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Saturday, July 2, 2022

Students risk going hungry this summer. Congress may have a fix

For six months, school food workers have been pleading with Congress to extend the pandemic era food waiver, giving educators more flexibility in feeding children. If an expiration on June 30 is allowed, millions of children will be left without reliable access to food, and thousands of neighborhoods will have to continue to cover inflated food prices due to supply chain problems and labor shortages.

Just before this deadline, lawmakers may finally have a solution. The bipartisan Keep Kids Fed Act of 2022, a rethink of proposals made earlier this spring that failed to gain support, could extend these exceptions through the end of the 2022-2023 school year.

The $3 billion bill will help educators offer free meals to children who qualify for discounted lunches and breakfasts. It will reimburse schools at rates higher than inflation so they can afford to buy nutritious food. And it will eliminate fines for schools if they fail to comply with dietary guidelines due to supply chain restrictions. For example, if the current shortage of wheat means that the administrator of the school cannot buy whole grain bread, he does not need to worry about the penalty for replacing the missing menu item with white bread.

READ MORE: How Maine Is Trying to Remove Food Insecurity from Children’s Plates

The bill’s sponsors hope to hold a vote this week to get the bill through Congress and on the president’s desk by the end of the month.

“With 90 percent of our schools still facing challenges returning to normal operations, this will give our schools and summer meal programs much-needed support to address their current nutritional challenges,” said Senator Debbie Stabenow, Michigan. in a statement.

According to Diane Pratt-Hivner of the School Meals Association, school administrators typically budget and plan meals for the fall semester in the spring. This year’s challenges, such as matching offers with suppliers that mask them, canceling orders, or setting the stage for an escalation of food orders in the face of high inflation over the past decades, have also made planning more difficult, such as matching offers with suppliers that mask them, canceling orders or drafting escalation conditions. food ordering provisions in the face of high inflation over the past decades – have also made planning for emergency summer needs a big fight, a big fight.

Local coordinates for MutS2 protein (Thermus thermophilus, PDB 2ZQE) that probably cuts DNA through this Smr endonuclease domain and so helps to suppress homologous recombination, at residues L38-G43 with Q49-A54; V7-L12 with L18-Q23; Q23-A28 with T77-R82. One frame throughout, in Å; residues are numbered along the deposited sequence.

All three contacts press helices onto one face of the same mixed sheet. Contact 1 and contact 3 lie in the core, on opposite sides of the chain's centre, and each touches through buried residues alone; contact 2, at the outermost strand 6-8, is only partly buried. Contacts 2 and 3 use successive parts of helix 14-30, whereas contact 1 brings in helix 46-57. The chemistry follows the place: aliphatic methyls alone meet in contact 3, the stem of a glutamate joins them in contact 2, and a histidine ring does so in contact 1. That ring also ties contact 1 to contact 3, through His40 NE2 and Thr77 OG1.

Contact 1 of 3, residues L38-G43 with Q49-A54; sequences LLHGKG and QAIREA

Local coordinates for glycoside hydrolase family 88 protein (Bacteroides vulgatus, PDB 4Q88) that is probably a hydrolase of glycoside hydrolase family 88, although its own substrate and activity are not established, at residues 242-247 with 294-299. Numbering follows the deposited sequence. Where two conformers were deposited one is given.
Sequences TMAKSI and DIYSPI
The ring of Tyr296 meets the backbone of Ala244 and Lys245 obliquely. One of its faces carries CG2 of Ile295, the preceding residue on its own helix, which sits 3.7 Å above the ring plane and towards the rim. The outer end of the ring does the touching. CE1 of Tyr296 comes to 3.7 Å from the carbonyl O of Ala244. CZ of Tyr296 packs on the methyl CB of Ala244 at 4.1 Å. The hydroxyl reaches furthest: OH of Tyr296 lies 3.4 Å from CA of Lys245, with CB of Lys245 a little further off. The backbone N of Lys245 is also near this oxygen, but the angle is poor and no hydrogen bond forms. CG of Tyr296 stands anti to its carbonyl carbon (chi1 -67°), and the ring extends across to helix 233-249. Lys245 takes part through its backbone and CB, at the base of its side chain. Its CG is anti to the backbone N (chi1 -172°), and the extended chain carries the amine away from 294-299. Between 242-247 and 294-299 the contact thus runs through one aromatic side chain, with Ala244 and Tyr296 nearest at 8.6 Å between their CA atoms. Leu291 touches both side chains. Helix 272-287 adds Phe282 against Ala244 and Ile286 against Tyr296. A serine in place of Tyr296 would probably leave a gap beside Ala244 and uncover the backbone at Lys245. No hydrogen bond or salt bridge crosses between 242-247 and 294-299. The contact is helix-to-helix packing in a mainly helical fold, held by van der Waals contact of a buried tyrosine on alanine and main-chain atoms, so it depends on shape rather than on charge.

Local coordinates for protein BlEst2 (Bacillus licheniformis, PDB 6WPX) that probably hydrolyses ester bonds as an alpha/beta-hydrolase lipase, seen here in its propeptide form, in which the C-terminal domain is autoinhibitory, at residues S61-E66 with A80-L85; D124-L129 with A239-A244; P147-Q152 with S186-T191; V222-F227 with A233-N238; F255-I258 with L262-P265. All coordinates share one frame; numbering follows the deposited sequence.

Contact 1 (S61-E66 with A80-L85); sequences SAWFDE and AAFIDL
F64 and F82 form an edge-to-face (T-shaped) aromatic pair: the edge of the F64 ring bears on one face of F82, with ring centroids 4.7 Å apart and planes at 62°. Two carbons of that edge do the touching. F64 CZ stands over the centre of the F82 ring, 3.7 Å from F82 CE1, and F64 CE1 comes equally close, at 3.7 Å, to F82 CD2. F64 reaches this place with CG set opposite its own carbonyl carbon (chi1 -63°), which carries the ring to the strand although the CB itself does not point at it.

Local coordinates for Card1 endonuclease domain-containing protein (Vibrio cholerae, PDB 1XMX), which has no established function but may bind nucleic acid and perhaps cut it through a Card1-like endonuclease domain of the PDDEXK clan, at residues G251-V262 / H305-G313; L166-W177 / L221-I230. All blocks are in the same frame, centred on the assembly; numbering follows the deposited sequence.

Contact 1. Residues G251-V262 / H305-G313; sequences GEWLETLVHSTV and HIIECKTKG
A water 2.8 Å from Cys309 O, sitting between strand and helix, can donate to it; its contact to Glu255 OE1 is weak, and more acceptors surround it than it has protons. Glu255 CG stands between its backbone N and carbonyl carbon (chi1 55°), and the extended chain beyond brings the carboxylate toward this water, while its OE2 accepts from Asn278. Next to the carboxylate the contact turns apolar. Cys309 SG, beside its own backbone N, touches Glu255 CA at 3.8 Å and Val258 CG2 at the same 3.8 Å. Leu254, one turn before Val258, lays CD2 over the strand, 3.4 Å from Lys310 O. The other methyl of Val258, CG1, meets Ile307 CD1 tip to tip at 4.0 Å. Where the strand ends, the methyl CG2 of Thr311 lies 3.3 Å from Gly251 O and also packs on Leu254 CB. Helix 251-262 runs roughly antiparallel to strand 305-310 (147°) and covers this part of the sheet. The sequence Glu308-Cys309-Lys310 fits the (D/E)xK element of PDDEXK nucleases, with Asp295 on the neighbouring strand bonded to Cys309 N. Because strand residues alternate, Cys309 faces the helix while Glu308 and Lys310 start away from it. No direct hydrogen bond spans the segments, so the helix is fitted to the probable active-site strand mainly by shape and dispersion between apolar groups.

The deadline for resuming waivers is the latest stress for school food workers. When schools and entire communities were closed by COVID in March 2020, canteen workers and nutrition administrators sorted out food needs for children and families who might otherwise be left without food. These waivers allowed children to take school-provided meals outside the building and also reimbursed schools for the cost of these meals. Traditionally, students were required to eat at the school cafeteria in accordance with federal regulations.

Instead, workers delivered food to students at home and let parents pick up food for the week on campus. This went on for months.

“Our members are really exhausted at this point,” Pratt-Hivner said.

READ MORE: How COVID funding can help improve air quality in schools

If Congress doesn’t take action, “every school district will be affected by the end of denials,” said Sebastian Varas, director of food service for the Canyons School District in northern Utah.

About a quarter of his district’s 3,400 students were eligible for free, reduced-price meals before the pandemic, and the food waiver is helping to feed them and their families. When his district warned the public that these meals might be canceled because Congress might miss the deadline, families responded that the change would be difficult for them, Varas said. The county has already been forced to close some of its summer food outlets due to funding uncertainties due to funding uncertainties. With tight household budgets and soaring gas prices, some families can’t afford to drive the extra 15 miles to get regular meals, he said.

Varas worries that the cost of inaction in Washington could be enough for some students well into the summer.

“We don’t want students to starve,” Varas said. “We know that there is a direct link between good nutrition and academic performance.”

World Nation News Desk
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